KETTERING — Gently, steadily and with a grandfather’s love, 70-year-old Dick Kirchner cradles the fussy newborns. They especially like the feel of his hands on their heads.
“I do the temple rub,” he said. “Touch and talk, touch and talk. They love to hear your voice, too.”
It sometimes takes a while to figure out what works best, to find the key embrace or motion or sound that helps to ease their terrible agitation. The tiny patients at Brigid’s Path, where Kirchner is a volunteer “cuddler,” come into the world dependent on the drugs their mothers used during pregnancy.
Even the most textbook withdrawal process isn’t easy.
“Everyone is different,” Kirchner said, switching chairs to accommodate a baby boy who seemed to want a different view. “You’ve got to feel them out to see what they need.”
The new infant recovery center in suburban Dayton — one of just two such centers nationwide — provides a quiet, homelike setting and private rooms for babies being treated for withdrawal. At the same time, Brigid’s Path offers guidance and support for their families, who participate in the care.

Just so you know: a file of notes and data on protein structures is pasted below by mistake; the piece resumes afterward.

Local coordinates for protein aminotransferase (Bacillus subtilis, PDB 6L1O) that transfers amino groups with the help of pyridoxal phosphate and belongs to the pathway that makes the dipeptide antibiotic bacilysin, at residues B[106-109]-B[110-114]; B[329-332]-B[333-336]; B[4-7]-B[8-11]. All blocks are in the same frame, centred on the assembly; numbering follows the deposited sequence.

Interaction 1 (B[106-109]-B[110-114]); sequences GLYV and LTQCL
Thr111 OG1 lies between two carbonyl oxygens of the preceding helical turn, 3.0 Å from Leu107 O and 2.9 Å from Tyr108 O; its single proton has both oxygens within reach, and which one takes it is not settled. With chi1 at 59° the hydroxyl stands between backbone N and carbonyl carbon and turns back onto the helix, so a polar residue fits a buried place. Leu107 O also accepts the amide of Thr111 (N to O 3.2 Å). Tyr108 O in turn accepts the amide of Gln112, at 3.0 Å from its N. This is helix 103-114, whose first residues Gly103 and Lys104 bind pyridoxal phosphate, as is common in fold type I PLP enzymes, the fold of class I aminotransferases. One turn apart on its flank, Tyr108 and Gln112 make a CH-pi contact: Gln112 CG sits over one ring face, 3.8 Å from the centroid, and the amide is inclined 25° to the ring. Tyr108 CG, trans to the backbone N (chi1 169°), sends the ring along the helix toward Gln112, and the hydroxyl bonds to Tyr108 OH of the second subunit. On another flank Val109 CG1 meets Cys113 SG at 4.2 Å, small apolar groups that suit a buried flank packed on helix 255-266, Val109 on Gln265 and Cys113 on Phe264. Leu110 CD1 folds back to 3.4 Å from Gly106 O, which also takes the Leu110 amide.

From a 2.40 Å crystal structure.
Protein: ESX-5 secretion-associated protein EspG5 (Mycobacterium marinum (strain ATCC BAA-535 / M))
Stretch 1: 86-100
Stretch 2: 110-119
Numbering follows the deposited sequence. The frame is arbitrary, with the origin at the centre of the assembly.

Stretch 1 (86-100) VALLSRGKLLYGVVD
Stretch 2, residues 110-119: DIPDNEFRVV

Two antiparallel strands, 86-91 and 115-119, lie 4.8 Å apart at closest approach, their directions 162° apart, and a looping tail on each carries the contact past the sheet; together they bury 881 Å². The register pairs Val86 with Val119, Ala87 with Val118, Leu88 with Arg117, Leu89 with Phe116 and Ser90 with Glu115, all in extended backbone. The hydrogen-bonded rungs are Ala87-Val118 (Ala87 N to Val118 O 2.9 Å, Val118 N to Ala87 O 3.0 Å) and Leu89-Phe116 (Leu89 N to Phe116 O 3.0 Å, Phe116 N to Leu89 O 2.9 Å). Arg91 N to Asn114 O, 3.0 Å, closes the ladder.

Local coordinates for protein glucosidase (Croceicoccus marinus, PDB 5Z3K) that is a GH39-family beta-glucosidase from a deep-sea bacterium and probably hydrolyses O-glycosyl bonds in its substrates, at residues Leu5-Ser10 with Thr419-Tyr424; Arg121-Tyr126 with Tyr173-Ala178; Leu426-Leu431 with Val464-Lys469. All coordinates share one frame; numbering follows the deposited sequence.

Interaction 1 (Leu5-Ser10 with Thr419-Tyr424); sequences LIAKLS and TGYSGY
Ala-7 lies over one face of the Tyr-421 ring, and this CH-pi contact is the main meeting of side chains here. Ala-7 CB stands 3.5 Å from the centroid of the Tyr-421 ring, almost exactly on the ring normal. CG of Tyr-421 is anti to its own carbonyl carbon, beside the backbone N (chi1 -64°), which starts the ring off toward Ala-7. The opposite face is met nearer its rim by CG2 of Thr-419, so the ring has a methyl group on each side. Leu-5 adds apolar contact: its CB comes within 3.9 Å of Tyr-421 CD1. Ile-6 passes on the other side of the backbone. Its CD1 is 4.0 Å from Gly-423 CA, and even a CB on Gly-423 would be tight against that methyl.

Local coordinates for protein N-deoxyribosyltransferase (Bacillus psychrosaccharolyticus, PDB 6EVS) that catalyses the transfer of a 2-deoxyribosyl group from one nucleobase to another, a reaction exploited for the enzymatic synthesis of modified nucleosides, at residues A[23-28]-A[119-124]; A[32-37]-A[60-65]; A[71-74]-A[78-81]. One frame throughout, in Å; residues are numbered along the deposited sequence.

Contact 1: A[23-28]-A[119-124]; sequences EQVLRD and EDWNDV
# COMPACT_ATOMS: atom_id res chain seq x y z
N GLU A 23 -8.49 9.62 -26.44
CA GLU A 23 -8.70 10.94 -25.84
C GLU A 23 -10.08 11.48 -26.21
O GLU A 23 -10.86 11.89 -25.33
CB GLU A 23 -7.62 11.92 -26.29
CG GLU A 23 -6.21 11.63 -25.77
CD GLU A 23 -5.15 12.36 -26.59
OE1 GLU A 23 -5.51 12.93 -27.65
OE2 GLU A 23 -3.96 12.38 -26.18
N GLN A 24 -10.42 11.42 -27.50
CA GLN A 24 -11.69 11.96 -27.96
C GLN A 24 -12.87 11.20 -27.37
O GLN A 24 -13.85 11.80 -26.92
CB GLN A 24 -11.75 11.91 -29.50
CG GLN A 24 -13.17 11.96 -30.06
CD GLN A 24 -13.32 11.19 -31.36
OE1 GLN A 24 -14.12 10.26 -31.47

“We do a lot more hands-on work than hospitals,” said Jill Kingston, co-founder and executive director of the center. “It’s just a whole different level of comfort for both the baby and mom.”
So long as the infants are medically stable, they benefit from leaving hospital units, where the noise and bustle can assault their already-raw nervous systems. Babies diagnosed with neonatal abstinence syndrome — the medical term for withdrawal symptoms suffered by newborns — are often irritable and anxious, prone to abdominal discomfort, tremors, difficulty sleeping and feeding, and inconsolable crying.
To see an infant overcome that rocky start and go home to a strengthened family is among the happiest occurrences in Ohio’s long-running battle with opioid addiction. Kirchner, known at Brigid’s Path as Grandpa Dick, also has seen the worst.
“I lost a grandson,” he said, eyes welling with tears. “Twenty-three years old. He accidentally overdosed.”
Comforting the babies doesn’t take away that pain, but it helps Kirchner look past it. “This is a place of hope,” he said.
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